The San Juan Islands were our escape a couple of times during the limits on travel that COVID provided. Getting to the islands involves a ferry trip and I will always enjoy that. One of the things that I find interesting about the ferry terminals on the islands is how simple they are. When we lived in the UK, the ferries were constantly expanding in their usage and the terminals were all getting upgraded to accommodate more vehicles. They also had shops and food outlets.
The San Juans are far lower key. The terminals are often in remote locations (accepting that the islands are generally pretty remote anyway) and they are tucked away looking far more like part of the coastline. As we travel on the ferries, we get to see some that we stop at and others we pass. Here are a few of the ones I have photographed from the water.
Having looked through the catalog of images after finding the elevated view of Victory Field, I came across the shots I took when I went with some work colleagues to a minor league game there. It was a lot of fun although I have no idea how the game was. Watching baseball at a stadium is an enjoyable experience that happens alongside a baseball game as far as I am concerned.
The sun was setting as the game got underway and we had some nice light in the sky. I took some HDR and panoramic shots which I have been able to reprocess using the latest versions of Lightroom as opposed to the one available at that time. I also got a few shots of the players at work and had a wander around the perimeter of the field to see how it looked from different angles. Looks like I was using a rather wide angle lens at some point too.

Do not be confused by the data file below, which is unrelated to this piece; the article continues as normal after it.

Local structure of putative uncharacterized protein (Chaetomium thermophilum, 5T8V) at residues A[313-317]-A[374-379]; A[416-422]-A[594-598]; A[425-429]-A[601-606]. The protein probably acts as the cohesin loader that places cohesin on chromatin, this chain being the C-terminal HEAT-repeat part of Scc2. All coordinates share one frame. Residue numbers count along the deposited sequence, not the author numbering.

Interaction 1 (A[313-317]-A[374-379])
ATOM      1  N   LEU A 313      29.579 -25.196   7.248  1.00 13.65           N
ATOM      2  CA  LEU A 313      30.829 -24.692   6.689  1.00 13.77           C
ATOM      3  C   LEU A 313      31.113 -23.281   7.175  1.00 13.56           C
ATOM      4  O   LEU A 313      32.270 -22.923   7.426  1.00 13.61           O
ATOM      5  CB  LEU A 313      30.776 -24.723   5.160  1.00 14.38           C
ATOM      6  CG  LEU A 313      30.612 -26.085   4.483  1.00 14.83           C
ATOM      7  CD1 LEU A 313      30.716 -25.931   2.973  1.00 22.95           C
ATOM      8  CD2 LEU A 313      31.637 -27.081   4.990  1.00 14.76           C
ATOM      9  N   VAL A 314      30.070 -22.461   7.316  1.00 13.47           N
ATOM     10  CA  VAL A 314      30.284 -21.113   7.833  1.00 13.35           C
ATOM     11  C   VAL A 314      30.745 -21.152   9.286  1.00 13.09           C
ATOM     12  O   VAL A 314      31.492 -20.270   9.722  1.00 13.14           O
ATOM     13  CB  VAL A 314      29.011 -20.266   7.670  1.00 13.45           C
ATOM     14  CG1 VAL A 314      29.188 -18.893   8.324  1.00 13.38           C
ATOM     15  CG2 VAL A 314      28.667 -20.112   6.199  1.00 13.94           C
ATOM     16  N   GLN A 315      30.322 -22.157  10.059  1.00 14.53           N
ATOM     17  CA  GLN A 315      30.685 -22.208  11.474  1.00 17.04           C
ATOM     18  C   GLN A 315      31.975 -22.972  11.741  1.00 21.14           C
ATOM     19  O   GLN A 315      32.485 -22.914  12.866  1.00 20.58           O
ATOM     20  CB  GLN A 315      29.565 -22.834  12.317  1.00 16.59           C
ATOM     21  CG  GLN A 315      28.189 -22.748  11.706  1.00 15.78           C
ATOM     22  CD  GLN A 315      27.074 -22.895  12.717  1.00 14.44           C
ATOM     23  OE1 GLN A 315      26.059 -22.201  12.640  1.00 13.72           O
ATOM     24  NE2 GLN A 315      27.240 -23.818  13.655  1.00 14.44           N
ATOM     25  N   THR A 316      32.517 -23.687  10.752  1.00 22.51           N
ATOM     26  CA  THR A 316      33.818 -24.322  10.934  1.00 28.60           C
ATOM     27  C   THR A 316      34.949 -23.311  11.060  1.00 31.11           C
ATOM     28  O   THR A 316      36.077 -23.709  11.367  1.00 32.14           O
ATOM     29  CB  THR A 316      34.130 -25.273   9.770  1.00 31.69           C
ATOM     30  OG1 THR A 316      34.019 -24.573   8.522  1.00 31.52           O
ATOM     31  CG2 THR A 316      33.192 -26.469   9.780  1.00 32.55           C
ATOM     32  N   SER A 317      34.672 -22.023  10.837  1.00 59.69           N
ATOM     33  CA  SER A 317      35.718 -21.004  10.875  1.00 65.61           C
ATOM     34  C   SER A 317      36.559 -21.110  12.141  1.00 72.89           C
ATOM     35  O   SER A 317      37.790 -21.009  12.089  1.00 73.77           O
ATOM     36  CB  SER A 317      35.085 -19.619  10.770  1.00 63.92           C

On our previous trip to Orcas, we took in Cascades Falls as part of a hike. We repeated the hike this time but, since we started a little earlier in the day and the days were longer, we didn’t have quite the same pressure to make sure we got back before things got dark. Consequently, when we got to Cascade Falls, I was able to spend a bit more time taking the diversion down to the river to see the falls from lower angles and get some images and video that I hadn’t had a go at on the previous visit. While everything was a lot warmer than last time, there had been a fair bit of rain recently which meant the falls still had a good flow coming over them. As is the way with waterfalls, they look more impressive when you are at the bottom than when you are above them.
I took this shot at Haneda Airport in Tokyo. The 787 has sold well with the Japanese carriers – my trip to Tokyo was on a JAL 787-8 and ANA was the launch operator – and with these two airlines competing strongly for the Japanese market, it seemed slightly appropriate that they should both be in this single shot.
There is some rationalization underway in the Japanese airline business at the moment. JAL and ANA are both taking control over smaller operations as a result of the difficulties that COVID has placed upon them. However, even before COVID reared its ugly head, JAL had created a new subsidiary. This is called Zipair. I recently read that it is due to start operations soon which surprised me because I thought I had seen its planes before. It turns out I saw one of their 787s as it was parked up at Narita when the flight I was on was taxiing in after landing. I guess that airframe hasn’t had much use yet.